Saturday, April 20

Macron’s appeal to unity succeeds but far right makes strong showing | French presidential election 2022


On the campaign trail in Denain, one of the poorest towns in France, Emmanuel Macron walked into a crowd of voters to “take the pulse of the nation” and a woman pushed forward to sum up the mood. “We’re living in misery,” she said. Others shouted: “This country doesn’t work” and “We’ve had enough”. When one father described not managing to make ends meet, Macron said: “That’s what I’m fighting for.” The man shot back: “That’s not the impression I have.”

Macron, a young, former banker, who had loosened labor laws and promised the biggest overhaul of the French welfare state since the war, was lauded internationally for making France a “star economic performer” of the pandemic era – growth had bounced back faster than expected from the Covid crisis, unemployment was at its lowest level for more than a decade, and government caps on gas and electricity prices kept French prices from rising as fast as those in European neighbours.

But, as Macron got up close to voters in town squares across France in the past two weeks – keen to compensate for a persistent image as haughty and cut off from everyday concerns – he realized that the cost of living crisis and people’s very real fears of making ends meet would play a greater role than he had anticipated in the campaign. His economic statistics from him on paper did not match everyone’s felt experience on the ground. Six months earlier, the far right’s Marine Le Pen had foreseen that workers on low and middle incomes felt they weren’t being heard or understood. She styled herself as “the candidate of a France that is suffering” and went under the radar across the countryside to listen to them.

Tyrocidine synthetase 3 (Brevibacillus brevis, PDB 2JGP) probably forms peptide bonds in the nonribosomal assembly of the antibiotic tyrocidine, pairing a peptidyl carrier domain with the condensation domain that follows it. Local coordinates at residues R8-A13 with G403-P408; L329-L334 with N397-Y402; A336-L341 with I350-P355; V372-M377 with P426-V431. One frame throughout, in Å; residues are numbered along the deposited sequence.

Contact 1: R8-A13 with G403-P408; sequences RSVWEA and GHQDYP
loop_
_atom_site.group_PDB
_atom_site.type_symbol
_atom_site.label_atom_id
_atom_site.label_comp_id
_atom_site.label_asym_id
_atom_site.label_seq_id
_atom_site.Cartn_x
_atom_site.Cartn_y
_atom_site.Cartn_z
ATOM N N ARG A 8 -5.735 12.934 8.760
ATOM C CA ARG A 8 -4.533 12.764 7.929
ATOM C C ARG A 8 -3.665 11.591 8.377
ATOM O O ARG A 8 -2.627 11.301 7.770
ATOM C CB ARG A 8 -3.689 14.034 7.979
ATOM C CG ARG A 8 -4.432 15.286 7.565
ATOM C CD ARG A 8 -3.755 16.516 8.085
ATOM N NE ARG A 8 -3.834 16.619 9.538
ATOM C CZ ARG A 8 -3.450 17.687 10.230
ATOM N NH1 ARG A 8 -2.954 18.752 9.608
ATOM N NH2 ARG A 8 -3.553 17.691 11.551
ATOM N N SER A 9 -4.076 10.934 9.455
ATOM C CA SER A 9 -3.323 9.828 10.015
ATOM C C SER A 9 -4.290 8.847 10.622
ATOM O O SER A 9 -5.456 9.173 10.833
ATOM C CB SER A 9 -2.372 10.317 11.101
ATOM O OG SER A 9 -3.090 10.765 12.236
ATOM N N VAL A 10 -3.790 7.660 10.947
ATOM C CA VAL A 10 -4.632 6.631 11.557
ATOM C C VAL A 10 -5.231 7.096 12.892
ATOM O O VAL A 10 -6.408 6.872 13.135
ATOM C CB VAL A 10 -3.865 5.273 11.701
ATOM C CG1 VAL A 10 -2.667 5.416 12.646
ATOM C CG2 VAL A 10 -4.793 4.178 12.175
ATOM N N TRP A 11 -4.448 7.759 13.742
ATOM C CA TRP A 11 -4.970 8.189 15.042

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In the final two weeks of the campaign, Macron tried to catch up by shaking hands and explaining his economic record, arguing that this was the first election in decades in which France’s mass unemployment was not the central theme, because he had boosted job creation. But he found, by his own admission, “people who do not feel they’re being taken into consideration, who feel resentment… who feel humiliated or looked down upon”. He said: “I try to listen in an objective way.” He accepted that if he were to win re-election, things must be done “more simply, more directly”. He said: “We have to reconcile the working class with politicians.”

During the campaign, Macron conceded that if the French far right had risen to its highest ever levels in the presidential first round – with Le Pen and the newcomer TV pundit Éric Zemmour taking more than 30% – it was because he himself “had not managed to calm a certain anger”.

That anger will certainly be one of the main challenges in the next five year presidential term. the gilets jaunes anti-government protests in 2018 and 2019 had shown that people’s sense of injustice could spontaneously erupt into a large scale and long running protest movement that was not contained by traditional trade unions or defined by political voting patterns, but which pushed people to demonstrate every Saturday for months on end.

Some in Macron’s government had initially felt this year’s election would play out along the lines of moderation, “reason” and science versus the “hatred and division” of populists.